I’m a single mom and in the first 6 months of operating routes, I often had my then 5 year old son riding on the back of my bike with me as I trekked all over town.  He would keep me company by singing “Keep on the Sunny Side” and he would chant “go mama, go mama, go” whenever I had to go up a hill.  I feel so grateful that he has been able to share in this experience and see what is possible when you work hard for something you believe in.

How did you get involved with composting?
I grew up composting so I’m someone who feels very strange whenever I’m faced with throwing a banana peel in the trash.  Most of my previous knowledge, however, was in the realm of small, backyard piles.  I have had to learn as I go about how to handle such large amounts of organic waste and I still have a lot more to learn.  I have become so excited now about the microbial universe living within a compost pile and the incredibly transformative process that occurs there that the work I’m doing is becoming a sort of philosophy to me.  

What does “sustainability” mean to you?
I don’t think that “sustainable” is just a catch phrase for the green movement.  To sustain something is to find the balance between what is possible and what is plausible. Sustainability is getting out on your tiptoes, reaching out for your most perfect Ideal, but not letting your feet leave the ground because you can’t inspire others when you’re floating in a bubble way out of reach, and it’s our collective efforts that will really make a difference. Sustainability to me is waking up each day, doing the very best you can and believing that your neighbor is doing the same.  

Has this job influenced you to live more sustainably in other ways?  
This work pushes me to my limits sometimes physically, socially and emotionally and while I had always considered my lifestyle to be sustainable because I eat organic, compost, and reuse my plastic bags and twistie ties at the bulk bins, I had never considered whether my inner life, social life or physical existence were truly sustainable. I’ve really tried in the last few years to apply the spirit of sustainable living to more than just how I consume things. Now, I ask myself questions like, “Am I an energy efficient vehicle?” “How does the energy I expend contribute positively to my community?” “Where is my time/energy/spirit being wasted and where is it being transformed into something useful?” I see the transformation that occurs in my piles--rotting detritus that smells somewhat like baby vomit becoming fresh living healthy soil that smells like the rain forest--and it gives me hope that even the most rotten things in life can, with time, be transformed into something beautiful.

Thank you, Ivy Young, for sharing about your work and inspiring us! To learn more about Santa Cruz Compost Co., visit their website.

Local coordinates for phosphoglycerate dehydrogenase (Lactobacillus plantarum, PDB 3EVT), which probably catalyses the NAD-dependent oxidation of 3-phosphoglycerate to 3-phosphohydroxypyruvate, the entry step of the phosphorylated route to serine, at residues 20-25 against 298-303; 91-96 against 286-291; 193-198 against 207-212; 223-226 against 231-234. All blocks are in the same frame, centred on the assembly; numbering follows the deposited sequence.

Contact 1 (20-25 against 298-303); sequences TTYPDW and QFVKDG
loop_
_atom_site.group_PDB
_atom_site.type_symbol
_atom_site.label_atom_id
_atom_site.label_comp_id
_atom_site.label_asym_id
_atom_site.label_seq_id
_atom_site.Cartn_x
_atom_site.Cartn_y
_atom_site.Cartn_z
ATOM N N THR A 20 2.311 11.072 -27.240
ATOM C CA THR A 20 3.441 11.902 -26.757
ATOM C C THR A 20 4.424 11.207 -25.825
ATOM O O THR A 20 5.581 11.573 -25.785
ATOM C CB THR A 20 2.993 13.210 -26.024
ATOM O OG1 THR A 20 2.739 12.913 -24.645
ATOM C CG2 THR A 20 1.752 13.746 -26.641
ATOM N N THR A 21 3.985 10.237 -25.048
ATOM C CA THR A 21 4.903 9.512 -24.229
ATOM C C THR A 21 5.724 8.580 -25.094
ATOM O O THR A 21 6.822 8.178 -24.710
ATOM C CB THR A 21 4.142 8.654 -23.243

NOLS Internship Details

NOLS INTERNSHIP

INTERNSHIP TITLE:  NOLS Sustainability Intern

SUPERVISOR TITLE:  NOLS Sustainability Coordinator

INTERNSHIP LOCATION:  NOLS World Headquarters, Lander, Wyoming.

DATES OF INTERNSHIP:  January-May 2017 (start and end dates are flexible)

INTERNSHIP OBJECTIVE:  The NOLS sustainability intern will assist the environmental stewardship & sustainability director and sustainability coordinator with a variety of tasks related to sustainability initiatives at NOLS, community outreach, and public policy.

INTERN QUALIFICATIONS:  High school diploma. Current college students and recent graduates preferred, majoring in a related field. Familiarity with NOLS is a plus. Applicants are encouraged, but not required, to have prior experience with sustainability concepts and Microsoft Excel. On the job training will be available as needed.

PROFESSIONAL/EDUCATIONAL OPPORTUNITIES:  The sustainability intern will have opportunities to work with other departments and participate in educational activities, including:
  • Participate in a course issue day(s).
  • Develop content for the blog and social media with guidance from the NOLS marketing and creative departments.
  • Coordinate a community event.
  • Attend the NOLS Faculty Summit.
  • Participate in a NOLS seminar, space allowing.
  • College credit may be available.
  • Interns should not expect a paid position at the conclusion of the internship.

TIME COMMITMENT:  20 hours/week

STIPEND:  A bi-weekly (every two weeks) stipend of $125 is provided to help defray expenses incurred during the internship.

RESPONSIBILITIES:  Projects may include the following:
  • (40%) Manage carbon data.
  • (20%) Work with various NOLS campuses to research sustainability opportunities specific to that location (i.e. alternative fuels, farming, renewable energy, etc.).
  • (15%) Organize an Earth Day outreach event.
  • (10%) Create engaging outreach material for NOLS sustainability.
  • (10%) Participate in broader NOLS activities.